Your website should deliver increased sales for your business. SEO and AdWords are both strategies that can help you achieve this. Which is best, however? Should you use both? Here is a comparison of what you can expect from both strategies.
- AdWords – you can launch an AdWords campaign in less than a day, generating immediate results.
- SEO – SEO is more of a slow build that delivers results over time.
- AdWords – as AdWords is a PPC (pay per click) form of advertising, you only pay when someone clicks on your ad. Also, you can control the amount of money you spend on a daily basis.
- SEO – if you use an SEO service, there is usually an initial fee and then an ongoing, lower fee to help keep your website as high as possible in search engine rankings. In many cases, SEO costs more initially but over time it becomes the cheaper of the two options.
- AdWords – AdWords delivers immediate results so you can determine ROI very quickly. This is because you will know how much you spend, the number of leads generated, and the number of sales you make. Assuming you have optimised your campaign, you must continue spending at the same level to continue getting results.
- SEO – the results you get from SEO will take longer to come in so the ROI will not be as good initially. SEO actions you take now, however, deliver long-term results. This means the returns you get on an SEO investment will overtake the ROI you get from AdWords.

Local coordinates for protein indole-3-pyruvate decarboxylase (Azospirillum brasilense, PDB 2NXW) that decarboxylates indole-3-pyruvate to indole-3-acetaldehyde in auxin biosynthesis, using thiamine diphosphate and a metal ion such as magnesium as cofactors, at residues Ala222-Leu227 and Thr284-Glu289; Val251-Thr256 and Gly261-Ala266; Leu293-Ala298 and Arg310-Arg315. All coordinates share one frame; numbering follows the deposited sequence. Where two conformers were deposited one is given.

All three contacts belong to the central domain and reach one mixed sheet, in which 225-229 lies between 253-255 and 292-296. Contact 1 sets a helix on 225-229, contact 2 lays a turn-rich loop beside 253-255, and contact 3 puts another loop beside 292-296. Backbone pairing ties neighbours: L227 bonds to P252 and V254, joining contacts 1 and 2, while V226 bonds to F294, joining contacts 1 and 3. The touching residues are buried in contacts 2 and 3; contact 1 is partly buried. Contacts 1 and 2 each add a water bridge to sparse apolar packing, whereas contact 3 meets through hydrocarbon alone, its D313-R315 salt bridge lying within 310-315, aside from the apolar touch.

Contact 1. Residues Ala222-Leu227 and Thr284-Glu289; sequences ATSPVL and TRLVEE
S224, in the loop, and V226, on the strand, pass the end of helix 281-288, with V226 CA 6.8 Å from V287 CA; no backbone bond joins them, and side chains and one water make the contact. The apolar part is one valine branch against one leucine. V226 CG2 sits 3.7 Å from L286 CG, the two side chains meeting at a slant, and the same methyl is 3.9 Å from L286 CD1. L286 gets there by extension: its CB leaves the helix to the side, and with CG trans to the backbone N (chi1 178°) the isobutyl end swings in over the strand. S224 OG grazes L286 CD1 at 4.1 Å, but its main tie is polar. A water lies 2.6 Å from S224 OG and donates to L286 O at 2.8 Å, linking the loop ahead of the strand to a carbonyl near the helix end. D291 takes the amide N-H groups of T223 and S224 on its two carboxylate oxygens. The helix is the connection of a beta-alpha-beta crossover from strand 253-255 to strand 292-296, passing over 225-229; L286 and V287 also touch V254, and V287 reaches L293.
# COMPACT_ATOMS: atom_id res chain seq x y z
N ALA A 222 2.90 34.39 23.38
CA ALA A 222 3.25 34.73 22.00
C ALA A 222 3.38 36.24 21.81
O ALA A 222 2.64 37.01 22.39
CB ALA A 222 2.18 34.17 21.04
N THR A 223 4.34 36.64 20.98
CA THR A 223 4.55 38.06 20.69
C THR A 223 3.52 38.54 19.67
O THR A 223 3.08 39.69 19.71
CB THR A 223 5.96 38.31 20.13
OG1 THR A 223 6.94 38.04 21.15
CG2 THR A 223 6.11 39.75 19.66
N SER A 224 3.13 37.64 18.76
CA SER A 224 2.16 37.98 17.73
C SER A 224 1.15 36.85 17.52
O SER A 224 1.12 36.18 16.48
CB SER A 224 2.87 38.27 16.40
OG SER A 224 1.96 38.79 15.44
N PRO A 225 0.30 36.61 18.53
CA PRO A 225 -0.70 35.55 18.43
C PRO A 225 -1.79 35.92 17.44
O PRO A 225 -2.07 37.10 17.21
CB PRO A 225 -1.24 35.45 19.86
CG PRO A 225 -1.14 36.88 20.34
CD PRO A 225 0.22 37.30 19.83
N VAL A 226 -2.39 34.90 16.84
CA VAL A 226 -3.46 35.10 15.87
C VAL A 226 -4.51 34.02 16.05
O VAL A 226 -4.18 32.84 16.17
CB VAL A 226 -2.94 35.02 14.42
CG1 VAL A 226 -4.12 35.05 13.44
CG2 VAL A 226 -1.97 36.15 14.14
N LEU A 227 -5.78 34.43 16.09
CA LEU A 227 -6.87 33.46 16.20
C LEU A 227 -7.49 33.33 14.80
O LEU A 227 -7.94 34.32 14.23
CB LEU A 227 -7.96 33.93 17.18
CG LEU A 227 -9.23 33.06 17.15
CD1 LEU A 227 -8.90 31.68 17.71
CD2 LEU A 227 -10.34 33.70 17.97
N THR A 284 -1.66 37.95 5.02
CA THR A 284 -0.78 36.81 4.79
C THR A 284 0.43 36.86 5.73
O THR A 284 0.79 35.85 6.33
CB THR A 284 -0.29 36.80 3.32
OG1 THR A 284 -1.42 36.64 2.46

- AdWords – to compete in a strong AdWords market you must laser target your campaigns and, in most cases, increase your budget per click. This will reduce ROI.
- SEO – dealing with strong competition is a challenge for SEO too, but there are options. Specifically, you can target local searches and long-tail keywords.
Beating the Competition
- AdWords – it can be easy for your competitors to create a more optimised AdWords campaign or to increase the budget they are prepared to spend. This can result in a competitor’s ad appearing in a better position than yours overnight.
- SEO – the fact SEO takes time to have an effect can work to your advantage. Specifically, if you have a good position in a search results page for a crucial keyword, it will be hard for your competitors to dislodge you so long as you maintain SEO good practice.
- AdWords – you have a lot of targeting options available when running an AdWords campaign. This includes targeting by interest, targeting people that have previously visited your website, targeting people on your email list, and targeting lookalike audiences.
- SEO – your targeting options are more limited with SEO. The main option you have is to focus your efforts on particular keywords. For example, focusing on keywords with buying intent, not just keywords related to your industry.
- AdWords – AdWords can change the way it works but those changes are rarely disruptive.
- SEO – with SEO, you are at the mercy of Google’s search algorithm. When Google changes this algorithm, the position of your website could go up or down.
Search Results Page Position
- AdWords – Google puts up to four ads at the top of a search results page, ahead of the organic results. This is the most visible position on the page.
- SEO – even when you get to position one in the organic search results, AdWords’ ads will appear before you.
Credibility and Branding
- AdWords – AdWords can have a positive effect on brand awareness, but it’s not as good as SEO.
- SEO – SEO is excellent at increasing the awareness of your brand. In addition, many people scroll past ads to get to the organic search results. You will enhance the credibility of your brand if you have a high organic position on the page.
As you can see, there are pros and cons to both SEO and AdWords. For many businesses, it is not a decision of one or the other. Instead, they use both strategies, allocating part of their budget to each. This means you get the immediate benefits that PPC offers and the long-term benefits of SEO.
An integrated approach is often the best way to maximise traffic, leads, and conversions.